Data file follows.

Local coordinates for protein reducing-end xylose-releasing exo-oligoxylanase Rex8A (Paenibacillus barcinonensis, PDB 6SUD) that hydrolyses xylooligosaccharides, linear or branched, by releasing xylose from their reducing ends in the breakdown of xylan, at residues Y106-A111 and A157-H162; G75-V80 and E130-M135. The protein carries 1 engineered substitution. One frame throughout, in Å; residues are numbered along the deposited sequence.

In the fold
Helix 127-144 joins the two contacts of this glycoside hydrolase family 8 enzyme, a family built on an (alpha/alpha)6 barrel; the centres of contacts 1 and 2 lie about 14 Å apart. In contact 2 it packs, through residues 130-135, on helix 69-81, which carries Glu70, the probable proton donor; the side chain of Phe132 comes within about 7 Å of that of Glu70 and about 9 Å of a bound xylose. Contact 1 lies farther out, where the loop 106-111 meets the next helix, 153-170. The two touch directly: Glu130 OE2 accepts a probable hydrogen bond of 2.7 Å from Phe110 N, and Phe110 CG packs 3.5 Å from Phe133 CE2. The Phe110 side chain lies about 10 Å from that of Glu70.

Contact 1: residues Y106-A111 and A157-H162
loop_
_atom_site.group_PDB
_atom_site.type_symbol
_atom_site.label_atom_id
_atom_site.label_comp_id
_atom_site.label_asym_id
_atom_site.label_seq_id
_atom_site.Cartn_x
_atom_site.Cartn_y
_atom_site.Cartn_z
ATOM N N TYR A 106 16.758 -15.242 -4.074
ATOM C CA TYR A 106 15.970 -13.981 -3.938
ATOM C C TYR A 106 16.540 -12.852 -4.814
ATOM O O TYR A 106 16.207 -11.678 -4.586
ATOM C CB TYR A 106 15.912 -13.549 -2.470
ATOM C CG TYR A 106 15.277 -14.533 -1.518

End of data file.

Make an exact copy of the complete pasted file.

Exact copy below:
Local coordinates for protein reducing-end xylose-releasing exo-oligoxylanase Rex8A (Paenibacillus barcinonensis, PDB 6SUD) that hydrolyses xylooligosaccharides, linear or branched, by releasing xylose from their reducing ends in the breakdown of xylan, at residues Y106-A111 and A157-H162; G75-V80 and E130-M135. The protein carries 1 engineered substitution. One frame throughout, in Å; residues are numbered along the deposited sequence.

In the fold
Helix 127-144 joins the two contacts of this glycoside hydrolase family 8 enzyme, a family built on an (alpha/alpha)6 barrel; the centres of contacts 1 and 2 lie about 14 Å apart. In contact 2 it packs, through residues 130-135, on helix 69-81, which carries Glu70, the probable proton donor; the side chain of Phe132 comes within about 7 Å of that of Glu70 and about 9 Å of a bound xylose. Contact 1 lies farther out, where the loop 106-111 meets the next helix, 153-170. The two touch directly: Glu130 OE2 accepts a probable hydrogen bond of 2.7 Å from Phe110 N, and Phe110 CG packs 3.5 Å from Phe133 CE2. The Phe110 side chain lies about 10 Å from that of Glu70.

Contact 1: residues Y106-A111 and A157-H162
loop_
_atom_site.group_PDB
_atom_site.type_symbol
_atom_site.label_atom_id
_atom_site.label_comp_id
_atom_site.label_asym_id
_atom_site.label_seq_id
_atom_site.Cartn_x
_atom_site.Cartn_y
_atom_site.Cartn_z
ATOM N N TYR A 106 16.758 -15.242 -4.074
ATOM C CA TYR A 106 15.970 -13.981 -3.938
ATOM C C TYR A 106 16.540 -12.852 -4.814
ATOM O O TYR A 106 16.207 -11.678 -4.586
ATOM C CB TYR A 106 15.912 -13.549 -2.470
ATOM C CG TYR A 106 15.277 -14.533 -1.518